A couple of additional tips. 1) If you plant an “awnless” variety of wheat, deer will eat the seed heads produced in spring, providing even more nutritional impact. 2) Arrowleaf and crimson are reseeding annuals. If you allow the clover to flower and produce seed heads, the plot will reseed itself with clover for years to come given good conditions, offering a relatively simple and low-maintenance food plot. Simply top-sow or drill wheat back into the plot the following year and you should be good to go! This one is a no-brainer if you’re looking to give the deer a boost in the upcoming months.
Perennial Clover, Chicory and Cereal Grain Blend
|Perennial Cool-Season Crop||Planting Rate|
|Ladino Clover||3 lbs./acre|
|Red Clover||3 lbs./acre|
If perennial plots are more your speed, consider this mixture of ladino clover, red clover, and chicory at 3 lbs./acre each, mixed with about 40 lbs./acre wheat. This plot will keep the deer coming back year after year. Wheat plays a critical role in minimizing weed pressure early on and provides forage for deer during a time in which the clovers and chicory are working hard to germinate and grow. A versatile mixture, this can be planted between mid-August through mid-October, or early spring for the chicory and clovers.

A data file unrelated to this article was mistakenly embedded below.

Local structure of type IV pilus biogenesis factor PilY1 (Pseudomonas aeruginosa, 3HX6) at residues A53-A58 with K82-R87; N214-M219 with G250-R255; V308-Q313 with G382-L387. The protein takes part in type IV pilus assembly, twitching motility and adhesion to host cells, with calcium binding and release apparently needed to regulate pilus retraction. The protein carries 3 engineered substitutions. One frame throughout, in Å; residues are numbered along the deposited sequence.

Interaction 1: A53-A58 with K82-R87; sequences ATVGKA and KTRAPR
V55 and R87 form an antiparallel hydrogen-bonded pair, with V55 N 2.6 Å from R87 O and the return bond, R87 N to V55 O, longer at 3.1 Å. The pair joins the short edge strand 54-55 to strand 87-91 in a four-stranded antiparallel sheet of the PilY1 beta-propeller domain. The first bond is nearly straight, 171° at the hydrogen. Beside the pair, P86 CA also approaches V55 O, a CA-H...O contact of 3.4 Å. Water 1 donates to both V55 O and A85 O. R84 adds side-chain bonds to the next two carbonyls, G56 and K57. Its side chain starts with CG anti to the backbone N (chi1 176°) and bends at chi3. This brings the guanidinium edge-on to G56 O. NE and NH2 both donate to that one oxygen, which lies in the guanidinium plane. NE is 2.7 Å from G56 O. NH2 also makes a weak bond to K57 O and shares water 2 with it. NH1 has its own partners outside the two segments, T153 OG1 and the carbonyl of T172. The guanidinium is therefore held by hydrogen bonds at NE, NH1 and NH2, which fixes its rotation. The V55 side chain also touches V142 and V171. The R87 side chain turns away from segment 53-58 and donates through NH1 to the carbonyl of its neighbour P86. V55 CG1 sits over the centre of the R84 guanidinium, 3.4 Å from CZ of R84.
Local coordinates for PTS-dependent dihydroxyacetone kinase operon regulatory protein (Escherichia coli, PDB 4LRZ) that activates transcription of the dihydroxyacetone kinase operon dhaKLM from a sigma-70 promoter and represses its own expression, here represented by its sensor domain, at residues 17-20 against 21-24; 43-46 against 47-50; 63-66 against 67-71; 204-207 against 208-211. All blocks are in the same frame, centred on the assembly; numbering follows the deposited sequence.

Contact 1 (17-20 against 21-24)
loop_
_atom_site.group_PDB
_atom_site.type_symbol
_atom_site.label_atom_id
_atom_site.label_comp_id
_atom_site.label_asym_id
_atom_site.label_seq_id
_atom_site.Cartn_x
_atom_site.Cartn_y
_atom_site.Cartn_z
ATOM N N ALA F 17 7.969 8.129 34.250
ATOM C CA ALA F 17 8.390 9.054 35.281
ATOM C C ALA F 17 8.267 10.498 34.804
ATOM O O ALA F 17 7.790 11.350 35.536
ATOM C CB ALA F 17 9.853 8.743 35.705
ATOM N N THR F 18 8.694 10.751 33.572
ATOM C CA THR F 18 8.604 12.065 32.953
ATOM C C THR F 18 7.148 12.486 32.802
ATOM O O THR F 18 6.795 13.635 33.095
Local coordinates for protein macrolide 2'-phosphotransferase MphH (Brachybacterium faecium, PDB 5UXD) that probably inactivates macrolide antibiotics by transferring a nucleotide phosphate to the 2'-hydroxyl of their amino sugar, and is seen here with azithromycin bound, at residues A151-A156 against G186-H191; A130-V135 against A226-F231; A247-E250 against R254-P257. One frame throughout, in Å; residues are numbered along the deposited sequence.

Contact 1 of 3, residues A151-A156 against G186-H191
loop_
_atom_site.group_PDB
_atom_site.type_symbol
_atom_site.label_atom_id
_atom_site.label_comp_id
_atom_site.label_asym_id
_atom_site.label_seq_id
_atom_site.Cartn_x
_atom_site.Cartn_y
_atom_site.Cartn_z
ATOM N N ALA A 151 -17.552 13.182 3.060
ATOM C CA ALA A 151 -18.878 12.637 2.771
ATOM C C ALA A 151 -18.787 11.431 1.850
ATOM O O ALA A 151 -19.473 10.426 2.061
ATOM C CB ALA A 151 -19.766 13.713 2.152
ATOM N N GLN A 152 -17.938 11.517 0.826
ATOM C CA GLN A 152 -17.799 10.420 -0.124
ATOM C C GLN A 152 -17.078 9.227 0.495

If you do run into weed issues, imazethapyr is your go-to for selective control of forb and grass weeds. If grasses are the problem, you may want to consider a grass-selective herbicide such as Clethodim. If you take good care of this plot, you will have hearty cool-season forage for many years, resulting in increased opportunities to see and harvest deer in the fall.
Convert Soybeans Into a Fall Food Plot in 1 Step
While on a Deer Steward trip with Dr. Harper just last week, we were looking at a soybean food plot that was only about a foot tall throughout, if that. Unfortunately, the area we were in is experiencing an extreme drought. Coupled with heavy forage pressure from deer, the soybeans were struggling. An aspiring Deer Steward graduate asked what could be done to breathe life back to this plot for the fall.
Craig recommended no-till top-sowing or broadcasting crimson clover in early September at a slightly higher than usual rate of 20 lbs. per acre directly over the beans. What’s left of the beans will keep the deer from grazing on the young clover while it grows. By the time the beans mature and die, the crimson clover will “explode” through the beans, providing a smorgasbord that the deer won’t be able to refuse.
The following spring just plant your preferred warm-season crop such as soybeans or cowpeas directly back into the clover. This is as simple as it gets and is a surefire way to increase your hunting success.
Fall Food Plot Success
Cool-season forages are extremely important in helping deer keep up with their reproductive demands during the rut and keeping them healthy and thriving throughout the stresses of winter. There are dozens of mixtures you can use in your fall food plots, but selecting ones that work best for your abilities and objectives will ensure you have lush green plots to sustain the deer in the winter months. If you want to learn even more about setting goals, selecting the right mixtures, and establishing and maintaining food plots, I encourage you to read NDA’s book Quality Food Plots and check out our Habitat Management online module. Happy planting and good luck this fall!